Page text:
Fall - Friends of Worcester
Fall - Friends of Worcester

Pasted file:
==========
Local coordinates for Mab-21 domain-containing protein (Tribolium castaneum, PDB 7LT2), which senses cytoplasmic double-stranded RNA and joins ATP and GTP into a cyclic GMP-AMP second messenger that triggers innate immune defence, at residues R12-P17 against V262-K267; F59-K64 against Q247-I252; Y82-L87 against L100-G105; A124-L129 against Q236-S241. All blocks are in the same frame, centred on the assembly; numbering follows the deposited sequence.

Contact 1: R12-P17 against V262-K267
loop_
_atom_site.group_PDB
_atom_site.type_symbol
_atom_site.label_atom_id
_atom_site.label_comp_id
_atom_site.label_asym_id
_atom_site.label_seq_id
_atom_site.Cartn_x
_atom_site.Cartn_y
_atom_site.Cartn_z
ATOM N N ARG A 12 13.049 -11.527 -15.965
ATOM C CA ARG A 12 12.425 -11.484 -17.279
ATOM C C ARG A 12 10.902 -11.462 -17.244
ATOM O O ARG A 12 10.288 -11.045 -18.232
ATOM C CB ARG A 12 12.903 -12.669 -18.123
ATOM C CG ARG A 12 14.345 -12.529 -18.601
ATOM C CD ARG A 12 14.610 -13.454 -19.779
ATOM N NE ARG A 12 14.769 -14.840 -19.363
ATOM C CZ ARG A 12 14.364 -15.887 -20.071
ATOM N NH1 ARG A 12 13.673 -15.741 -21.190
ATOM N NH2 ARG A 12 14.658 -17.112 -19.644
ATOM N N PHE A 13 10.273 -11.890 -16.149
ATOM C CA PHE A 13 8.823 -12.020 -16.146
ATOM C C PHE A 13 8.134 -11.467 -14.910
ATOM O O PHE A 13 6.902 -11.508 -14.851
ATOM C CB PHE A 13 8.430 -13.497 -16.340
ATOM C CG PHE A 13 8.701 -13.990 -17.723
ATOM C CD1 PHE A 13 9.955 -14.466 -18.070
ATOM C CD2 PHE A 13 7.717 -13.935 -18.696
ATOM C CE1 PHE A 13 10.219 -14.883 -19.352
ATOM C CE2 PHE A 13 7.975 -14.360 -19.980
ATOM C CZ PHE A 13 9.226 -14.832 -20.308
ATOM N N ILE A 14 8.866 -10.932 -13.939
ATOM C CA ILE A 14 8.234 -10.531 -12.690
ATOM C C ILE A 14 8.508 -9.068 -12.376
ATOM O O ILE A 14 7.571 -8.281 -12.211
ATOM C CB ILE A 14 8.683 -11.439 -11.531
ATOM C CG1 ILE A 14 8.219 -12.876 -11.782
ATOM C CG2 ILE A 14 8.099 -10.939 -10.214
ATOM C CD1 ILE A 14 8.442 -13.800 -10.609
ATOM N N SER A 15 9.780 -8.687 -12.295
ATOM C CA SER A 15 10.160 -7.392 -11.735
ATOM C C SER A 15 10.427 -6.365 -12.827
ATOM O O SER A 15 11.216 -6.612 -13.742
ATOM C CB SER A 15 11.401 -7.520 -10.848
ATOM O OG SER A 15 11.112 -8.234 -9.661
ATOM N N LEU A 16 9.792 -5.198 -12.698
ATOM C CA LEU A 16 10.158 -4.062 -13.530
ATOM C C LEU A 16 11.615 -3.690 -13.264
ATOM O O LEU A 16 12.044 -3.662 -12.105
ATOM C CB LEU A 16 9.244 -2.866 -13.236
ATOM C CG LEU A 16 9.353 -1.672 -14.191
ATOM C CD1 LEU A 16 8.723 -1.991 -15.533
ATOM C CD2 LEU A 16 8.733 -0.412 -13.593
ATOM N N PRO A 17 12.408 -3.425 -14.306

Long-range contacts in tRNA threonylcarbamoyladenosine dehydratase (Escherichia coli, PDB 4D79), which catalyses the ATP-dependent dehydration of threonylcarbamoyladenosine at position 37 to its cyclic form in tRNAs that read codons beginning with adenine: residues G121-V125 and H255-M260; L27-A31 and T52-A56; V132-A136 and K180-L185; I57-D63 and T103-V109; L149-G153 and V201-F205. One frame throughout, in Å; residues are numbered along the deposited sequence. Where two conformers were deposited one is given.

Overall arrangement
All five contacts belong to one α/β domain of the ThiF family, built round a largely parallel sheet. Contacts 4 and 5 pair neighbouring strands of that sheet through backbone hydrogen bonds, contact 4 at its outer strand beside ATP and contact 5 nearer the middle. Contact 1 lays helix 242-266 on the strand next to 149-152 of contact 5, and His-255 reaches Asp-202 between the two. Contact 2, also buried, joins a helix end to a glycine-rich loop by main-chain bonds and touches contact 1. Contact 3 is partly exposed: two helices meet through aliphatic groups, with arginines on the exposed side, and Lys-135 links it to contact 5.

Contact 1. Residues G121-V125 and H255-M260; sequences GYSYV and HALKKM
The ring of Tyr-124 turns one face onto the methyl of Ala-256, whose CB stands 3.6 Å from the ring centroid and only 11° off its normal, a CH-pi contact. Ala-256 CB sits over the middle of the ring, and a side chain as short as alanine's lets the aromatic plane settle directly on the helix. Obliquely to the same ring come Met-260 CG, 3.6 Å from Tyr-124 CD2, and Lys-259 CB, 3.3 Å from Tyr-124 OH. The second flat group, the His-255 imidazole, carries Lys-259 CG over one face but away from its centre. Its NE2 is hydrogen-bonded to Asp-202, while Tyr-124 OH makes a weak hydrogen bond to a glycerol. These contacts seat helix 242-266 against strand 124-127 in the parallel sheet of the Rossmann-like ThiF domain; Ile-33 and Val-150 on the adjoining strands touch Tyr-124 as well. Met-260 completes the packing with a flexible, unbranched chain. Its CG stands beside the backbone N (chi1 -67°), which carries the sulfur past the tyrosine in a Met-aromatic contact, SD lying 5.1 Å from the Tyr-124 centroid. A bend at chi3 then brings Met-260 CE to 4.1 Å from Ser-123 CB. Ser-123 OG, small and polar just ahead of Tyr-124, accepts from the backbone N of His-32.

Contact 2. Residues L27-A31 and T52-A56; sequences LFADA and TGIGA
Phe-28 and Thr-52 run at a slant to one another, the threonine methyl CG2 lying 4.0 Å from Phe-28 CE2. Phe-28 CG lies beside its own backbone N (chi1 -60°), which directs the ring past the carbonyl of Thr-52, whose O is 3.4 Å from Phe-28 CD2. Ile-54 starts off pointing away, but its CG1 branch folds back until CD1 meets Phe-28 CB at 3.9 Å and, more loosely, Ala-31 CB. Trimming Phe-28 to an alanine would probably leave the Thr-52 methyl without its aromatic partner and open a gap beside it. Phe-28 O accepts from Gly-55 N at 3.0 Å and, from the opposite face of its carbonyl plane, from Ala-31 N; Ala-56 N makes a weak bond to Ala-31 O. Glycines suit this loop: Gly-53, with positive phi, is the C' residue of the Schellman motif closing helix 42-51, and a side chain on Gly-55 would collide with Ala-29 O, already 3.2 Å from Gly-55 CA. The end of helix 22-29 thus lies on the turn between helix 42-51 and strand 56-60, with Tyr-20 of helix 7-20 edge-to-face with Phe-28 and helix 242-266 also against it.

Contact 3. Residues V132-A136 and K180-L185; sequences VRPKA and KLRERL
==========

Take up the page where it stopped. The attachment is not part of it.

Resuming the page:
THE FRIENDS OF WORCESTER P.O. Box 545, Worcester, PA 19490 www.friendsofworcester.org email: [email protected] Fall 2015 Rallying Against High Density Development in the Heart of Worcester A Trek Through The Woods Have you ever wondered about the number of walking trails we have in Worcester Township? Have you ever thought about where they are, how long they are, or even if they are connected in some way? In May, the Worcester Board of Supervisors denied a Conditional Use Application (CUA) by the Cutler Group to turn the Center Did you know that Square Golf Club there is not a single property into a map that shows all of residential life-care the trails with their facility. This action associated distances, by the Board came connecting points and after months of surface details? hearings, testimony and a well executed This fall and winter, effort by neighbors the Friends of of the golf course to Worcester will be not allow this undertaking a project beautiful tract of to map out all of the land to fall victim to connected trails in high-density housing Worcester Township. under the guise of a This includes walking, residential life-care horseback riding, facility. So, how did hiking and biking this particular group trails. The goal is to of neighbors come The Center Square Golf Club property is on 157 acres off Skippack Pike. produce a map that together and get can be used by anyone who would like to trek through part organized to launch a campaign to fight one of the most or all of the trails available to the public within our powerful developers in the Philadelphia area? Let’s take a township. look. In August 2014, the Cutler Group submitted a Conditional Use Application to build a residential life-care facility on the grounds of the Center Square Golf Club. Worcester Township sent letters informing neighbors living close to the golf course of the pending CUA hearings. One neighbor, Stuart Land, who resides on Berks Road, traveled from house to house surrounding the golf course, knocking on doors and leaving flyers alerting neighbors to attend the pending CUA hearings. During his ride around the neighborhood, he stopped to speak to Jim Phelan, who was out mowing his lawn on Whitehall Road. (continued on page 2) FOW Newsletter Index Rallying Against High Density Development ..... 1 A Trek Through the Woods ................................. 1 Variety Club — A “Growing” Camp ..................... 3 Worcester’s History All Around Us ..................... 4 Longview Farm and Market ................................ 4 We already know that there are formal trail sections that have been built by the township, like the beautiful Zacharias Creek Trail. There are also small footpaths, equestrian trails and even single-track bike pathways. Perhaps you know of some additional trail sections that traverse our township. Once we have an overall rendering of the trails, we can produce a useful map with distance annotations, a legend showing trail surfaces, parking areas, and maybe even a web -based interactive version with links to photos and videos. The map could be utilized by walkers, runners, bicyclists and horseback riders. Think about being able to map out a 10K run for yourself, or having a useful tool for parents or teachers to educate kids about all the natural wonders our township trails have to offer. If you know about some of the trails in the township and would like to help, please contact Jim Phelan at [email protected]. (Rallying Against High Density … continued from page 1) This serendipitous meeting was the beginning of the group that later became known as Worcester Alliance for Responsible Growth (WARG). This group also reached out to the Friends of Worcester in September 2014, as both groups were opposed to the proposed high-density development on this property. The Friends of Worcester and WARG are still opposed to this conditional use application. Over the next month, the activity associated with the CUA hearings began to accelerate. At the first township hearing, Richard McBride, the attorney representing the Cutler Group, began to lay out some of the planning associated with the proposed development. Details were very sketchy, but it became clear that the information reflected very little of what one might consider to be necessary for a true residential life-care facility. During the initial stages of this process, there was not much information available from the Cutler Group — only a drawing showing a proposed development with 334 townhouses and detached homes, plus an assisted living facility with 141 units. At a meeting of the Worcester Planning Commission on September 8, 2014, a number of neighbors turned out to express opposition to the proposed use. Initially the Planning Commission did not have enough information to take any action. However, later in September, they denied the application because many requirements were not met in several areas: the high population density did not meet the intent of the Agricultural District zoning, the proposal failed to meet the definition of a nursing home facility, and the proposed development did not fit the goals of the current Montgomery County Comprehensive Plan or the Worcester Township Comprehensive Plan. On November 17, 2014, Jim Phelan and Stuart Land organized the first open meeting of concerned citizens. At that meeting, the group discussed core issues and concerns, how to grow membership of the organization, the selection of a name for the citizens group, the formation of an executive committee, and the need for funding yard signs and postage. As a result, over 50 families living close to the golf course formed WARG – the Worcester Alliance for Responsible Growth. As the hearings progressed, it became increasingly evident that WARG needed more structure and support in presenting opposition at the CUA hearings. The group hired an attorney, David Shafkowitz, who has a law practice in Chalfont and is very experienced in the areas of municipal and zoning law. Jim and Stuart also asked for support from the Friends of Worcester. FOW's Board agreed to help by offsetting the costs associated with printing and mailing postcards to all residents living in Worcester urging their attendance at Worcester Board of Supervisors’ hearings. At the October 15th Board of Supervisors’ meeting, Mr. James Garrity, the Township's Solicitor, reviewed the procedures and protocols for a CUA hearing. At that meeting, neighbors were able to register as “Parties” to the proceedings, which gave them the opportunity to crossexamine or question any of the Cutler Group’s expert witnesses. After this first hearing, it became very clear that the neighbors needed to organize and present a concerted opposition to the plans because the proposed development as described in the CUA application looked more like an age-restricted, high-density residential community than a residential life-care facility. In early March 2015, Mr. McBride, attorney for the developer, rested his case after calling three expert witnesses to support the plan for their “quasi” residential life-care community. WARG’s attorney, David Shafkowitz, presented the neighbors’ case with the assistance of two expert witnesses and several neighbors, who provided testimony at the next Board of Supervisors' meeting held in early April 2015. One witness, Kathleen Stewart, an expert in the area of health administration with a specialty in life-care facilities, focused her testimony on the zoning definition of a residential life-care facility from a management and healthcare perspective. The other expert witness, George Bryant, an architect with a background in land planning, zoning and design with a particular emphasis on health and life-care communities, testified that the design did not reflect a true life-care community. Three Worcester residents provided a local perspective on the proposed The first organizational meeting of neighbors took place at the home of Debbie and Jim Phelan on October 29, 2014. At that meeting, 24 neighbors came together to discuss concerns over the proposed Cutler project and to generate issues and questions that could be presented at the upcoming Conditional Use Application hearings. It was obvious to the neighbors that they had to articulate the evidence clearly, because the project, as presented, would be detrimental to neighbors and to the township. (continued on page 5) 2 Variety Club — A “Growing” Camp programs, as well as children from surrounding school districts. Variety hires 150 staff to help with over 200 children. Four programs are offered: Day Camp, Overnight Camp, Extended School Year (ESY), and Vocational Training for ages 16 to 21. The eight week vocational program offers children an opportunity to work at the camp. The goal is to teach the children social interaction and life skills that will enable them to be contributing members of society. I’ve passed the Variety Club sign on Valley Forge Road for years, but I really didn’t know what they do. You might be asking that question too and wondering how they contribute to our Worcester community. The Variety Club property was donated in 1947 to the Philadelphia Variety Club and originally opened its doors in 1949 as a camp for boys with polio. Today Variety Club Camp and Developmental Center in Worcester is part of Philadelphia Variety, which serves children with disabilities from birth to 21 throughout the Delaware Valley and Philadelphia region. Chief Executive Officer Angus Murray has been with the Variety Club for almost 9 years. He has been helping children and adults with special needs since he was 15 years old. He is responsible for both the Worcester and the Philadelphia location. The financial situation at the Variety Club is improving, but it still remains a challenge. There is a continuous need for maintenance and repairs on the buildings. One area in particular, the indoor pool and gym building, needs extensive repairs. The indoor pool was closed in 2009 when the roof started leaking. It will cost over one million dollars to fix the roof and make the necessary building improvements before the pool can be reopened. Before it was closed, the pool was a very popular amenity at the camp. In Worcester, the Variety Club property consists of 80 beautiful acres extending from Valley Forge Road along Potshop Road to Trooper Road. It includes the historic Daniel Spare manor house, built in the Although the organizaearly 1800s. The long tion’s revenue comes driveway on Potshop primarily from corporate Road has a new produce sponsors, donations, stand this year with leasing some of the faciliseasonal vegetables and ties, and fees, there aren’t flowers near the entrance. enough funds to make all As you drive back of the desperately needed further, you will come to improvements. Without the Variety Club Camp. grants and the help of There are 20 cabins and many volunteers, this CEO Angus Murray (right) and volunteer Steve Rock (left) in many additional camp would have failed. front of the refurbished greenhouse at the Variety Club. buildings which provide Looking to the future, numerous athletic programs such as basketball, baseball, they are working on a “Strategic Plan for Programs” soccer, kickball, golf, tennis, swimming and karate. There which will highlight the future needs of the children are also indoor facilities which house a café and bakery, full and their families, in tandem with a Capital commercial kitchen and cafeteria, arts and crafts studio, Campaign for building improvements. sensory room and wood shop. Additional outdoor features include an amphitheater, fire pit and greenhouse. Two years ago, Steve Rock, a very dedicated volunteer at Variety Club, began the Greenhouse Program. Variety Club also organizes special events, such as trips to Greener Partners, whose Longview Farm is on Stump Sesame Place, Adventure Aquarium, golf outings, weekend Hall Road in Worcester, provides the educational retreats and a Holiday Bazaar – the next one is scheduled portion of the program. The greenhouse which was for November 21, 2015. These events and games help to abandoned a few years earlier is now operational and in round out the core intent of their work, which is to build the process of being adapted for year round use. With independence and self-confidence in children and youth Steve’s help and vision, not only has a new life skill for with physical and developmental disabilities. Variety Club children begun, but a new source of revenue has been offers educational, recreational and social enrichment found for the camp. The greenhouse and outdoor activities and also connects families to helpful resources. garden follow organic growing principles by being During the school year, Variety Club has a program to fill a pesticide-free. Here you will find all stages of the gap for special-needs children before and after school. growing cycle as well as different growing techniques, such as an aquaponics gardening system that uses the In the summer, camp is in full gear for Methacton School water from several tilapia tanks for fertilization. Other District children who need more extensive summer school techniques include container gardening, vertical 3 (continued on page 5) Worcester’s History All Around Us We are fortunate as a community to have so many historic resources right here in our neighborhood. We have rustic barns, stone spring houses, root cellars, pig houses, smoke houses, pioneer houses, ice houses and tile silos. We can see farm ponds and flowing creeks from our winding, country roads. Historic trees like the Methacton Oak, churches and cemeteries that pre-date the Revolutionary War, seven 19th century one-room school houses, and two historic community centers -- Farmers’ Union Hall and Fairview Assembly Hall (now called Community Hall) -bring even more historic relevance to our community. communities to preserve their natural resources and historic heritage, approached the Worcester Historical Society to create an inventory of our historic buildings as part of a grant through the Pennsylvania Historic and Museum Commission (PHMC) and the Army Corps of Engineers. This is a privately funded, non-governmentaffiliated project that will be conducted by volunteers trained by PHMC. Three communities are part of this grant project – Abington, Lower Frederick, and Worcester. The survey will be conducted only from the public right-of-way and will involved only exterior views of the structures. Intertwined with these buildings are the stories that make Worcester unique -- the Underground Railroad connection at the Dutchie and Bethel Hill Churches, and the Huber Quarry on Whitehall Road, which yielded a prehistoric fossil in 1942. We can see examples of 18th century farming life at Peter Wentz Farmstead, a working sawmill on Quarry Hall Road, and a Nike missile site from the Cold War era. Even something as simple as a lilac bush dating from the 19th century, which continues to bloom every spring, reminds us how strong our heritage remains. In case you’re wondering, the lilac bush is on Hollow Road, just south of Skippack Pike, where it once marked the corner of the Jacob Wentz Inn property. Many other Montgomery County municipalities, including Limerick, Ambler, Upper Dublin, Springfield, East Norriton, Upper Moreland, and Horsham, have completed similar inventories to document their historic resources. Some communities have used their inventories to create a historic plaque program that allows residents to commemorate the significance of their property. Worcester’s inventory will be compiled at the Pennsylvania Historic and Museum Commission and will be available to the public. It will allow us to show future generations part of what is so special about Worcester Township. Today, Worcester is a very desirable community, in part Longview Farm and Market When did you last visit Longview Farm? The farm (formerly Willow Creek Orchards) continues to be a tremendous resource for Worcester residents looking for food produced using organic and sustainable farming practices. Fresh eggs, raw milk, local meat products and freshly harvested vegetables are all available. Stop in to visit with the store manager, Kim Boyd, and see what the market has to offer. Longview Farm is part of Greener Partners, a regional farm-based nonprofit organization whose mission is to connect communities through food, farms and education. Currently, Longview Farm has a twofold operation in Worcester. The farm market, in partnership with Kimberton Whole Foods, sells produce grown mainly on site. Their goal for 2016 is to produce 100 percent of their produce on site. The farm’s Community Supported Agriculture (CSA) program provides members with a steady supply of seasonal, organically grown produce. A pioneer house on the former Schultz farm along the Zacharias Trail is owned by Worcester Township. because our historic landscape is more intact and visible than in many of our neighboring townships. It’s easy to be enchanted as we walk, bike, or drive past beautiful old homes and barns. But our historic resources are so much more than just aesthetics. Communities that have preserved their history are more economically successful – think of Phoenixville and West Chester. The areas around those once-deserted downtowns have prospered, due in part to the economic energy generated by their historic landscapes. Worcester residents are lucky to have access to this organic market, which is part of 102 acres of permanently preserved farmland. This productive farm, permanently preserved open space, organically grown food, and educational programs are all of great community value. What more can you ask for? Stop by, consider a CSA membership, and eat healthy! For more information on CSA membership, summer programs, and events at the farm, go to http:// greenerpartners.org or visit the farm at 3215 Stump Hall Road, Collegeville, PA 19426. We now have the opportunity to document our historic structures, as many other townships have done. Heritage Conservancy, a non-profit land trust that works with 4 (Variety Club… continued from page 3) (Rallying Against High Density … continued from page 2) gardening, raised beds, and outdoor gardening. Hoop houses are planned for part of the outdoor garden area to extend the growing season. There is also a compost bin to teach the children about recycling and conservation. development and its negative impact on neighbors and the greater Worcester community. Finally, on April 1 (yes…April’s Fools Day), the CUA hearings ended. The parties were informed that the Board of Supervisors had 45 days to decide whether to approve or deny the application. In the greenhouse program, the children are learning the life skills of sustainable gardening. They plant seeds, watch them grow, tend those plants, harvest them, sell them at the farm stand and to partners, clean up beds, save seeds and rotate crops. They also have developed some key partnerships with the Keystone Lounge, a restaurant near Cedars, and the Philadelphia Zoo, where they are selling their produce and hope, in the future, to sell tilapia. The program’s potential for expansion is enormous because the camp already has the land. Variety is actively seeking additional business partnerships throughout the Delaware Valley to further leverage the distribution of their growing inventory of produce. On May 20, 2015, the Board of Supervisors rendered their “Decision and Order” to deny the application because the applicant’s proposal had failed to satisfy the definition of a residential life-care facility as stated in Worcester Township's Zoning Ordinance. It was clear to many of those attending the hearings that WARG's attorney, expert witnesses, and citizen testimony had provided strong evidence that gave the Supervisors sufficient reason to deny the application. For example, the testimony showed that the proposed facility did not offer a guaranteed continuum of care as well as a continuum of accommodations for its residents, which is the hallmark of a residential life-care facility. Another blatant omission in the developer's plan was that the level of care did not include a skilled nursing unit. With all the Variety Club programs, helping children with special needs is the number one goal. The services provided at Variety Club fill a year-round need that is not always addressed at many of the surrounding school districts. The Variety Club hires many of their staff, volunteers and counselors from our community. They also offer a wide array of college internships, such as the Future Educators Program. During the first week of July 2015, the Cutler Group's attorney filed a Notice of Land Use Appeal with the Court of Common Pleas of Montgomery County, which meant that the matter was still very much in play. If you are interested in making a donation, volunteering, or leasing camp facilities, or if you would like additional information about the Variety Club, please contact Angus Murray at 610-584-4366 or visit their website at http:// varietyphila.org/club-camp/. Since that time, not much has happened. A judge has been assigned to the appeal and will review the testimony presented during the hearings and the legal briefs submitted by the parties’ attorneys, as well as the decision rendered by the Township Supervisors. After this review, the judge could either agree with or reverse the Supervisors' decision. The judge may also want all parties to get together to seek an acceptable compromise regarding what might happen on the Center Square Golf Course property. The entire process could take an additional 12 to 18 months. So the fight continues. In order for WARG to have a voice in any decision that the Supervisors might make to accept a modified development proposal, WARG filed a “Petition to Intervene” with the Court. The WARG group now has legal representation and will have input on any plan that might be formally discussed between the developer and the Township officials. The Friends of Worcester in conjunction with WARG are committed to keeping the community up to date with any future news in regards to this conditional use application, so look for our e-mail updates. As of mid September, everyone involved still awaits the decision of the Court. Once it’s gone, it’s gone forever! 5 Thank you for supporting our advertisers! ADVERTISE HERE! Contact Marie Amato at 610-630-0254. CHRIS HASKINS 2064 SHEARER RD LANSDALE, PA 19446 www.evergreenirrigationofpa.com e:[email protected] p:215-527-7711 FOW Invites You To Get Involved! Methacton Oak Photo Notecards $10.00 per set (plus S&H) Open Space Committee — Land preservation, village planning, and Open Space Fund Education & Outreach Committee — Website, newsletter, community activities, and partnerships Organizational Advancement Committee — Membership recruitment and development, operational fundraising See all four photographs and place your order at www.friendsofworcester.org Contact FOW at [email protected] or call Wini Hayes at 610-584-0371 F15 6 Dianne Wright, MSPT Physical Therapist “Mediterranean, Tapas & New American Cuisine” BYOB * CASUAL FINE DINING * OUTDOOR PATIO DINING Center Point Shopping Center 2960 Skippack Pike – P.O. Box 15 Worcester, Pa. 19490 * 610-584-5650 www.zachariascafe.com Catering On & Off Premises * Private Room Available *** Bring This Ad In Before 3/31/16 *** And Receive (215) 872-7822 Personalized Care Private one-on-one setting Most insurance accepted 611 S. Broad St Lansdale www.northpennpt.com [email protected] Quality Service with Courtesy and Reliability HOME IMPROVEMENTS by Toby Gourley 610-222-0696 Worcester A full service landscape company Landscape Design, Installation & Management 610-584-1550 · www.davidbrothers.com Fully Insured — Free Estimates Since 1991 Lic. # PA035962 Owned & Operated by a Worcester Resident 7 Nonprofit Org. US Postage Pd Permit No. 456 Lansdale, PA FRIENDS OF WORCESTER P.O. Box 545 Worcester, PA 19490 Friends of Worcester Officers Kim David - President (610-584-1805) Rob Hayes - Vice President (610-584-0371) Wini Hayes - Treasurer (610-584-0371) Barbara McMonagle - Secretary (215-257-1436) Jim Phelan—Board Member (610-584-9220) Stuart Land—Board Member (610-584-5749) Paula Wiley—Board Member (610-724-1633) Join us for an upcoming meeting 2nd Wednesdays, 7:30 pm, September through May Check friendsofworcester.org for details. Worcester Township Public Meetings Community Hall, 1031 Valley Forge Rd, Fairview Village Board of Supervisors 1st Monday of the month, 9:00 am 3rd Wednesday of the month, 7:30 pm Planning Commission 2nd & 4th Thursday, 7:30 pm Zoning Hearing Board 4th Tuesday, 6:30 pm Check worcestertwp.com to meeting date changes or cancellations.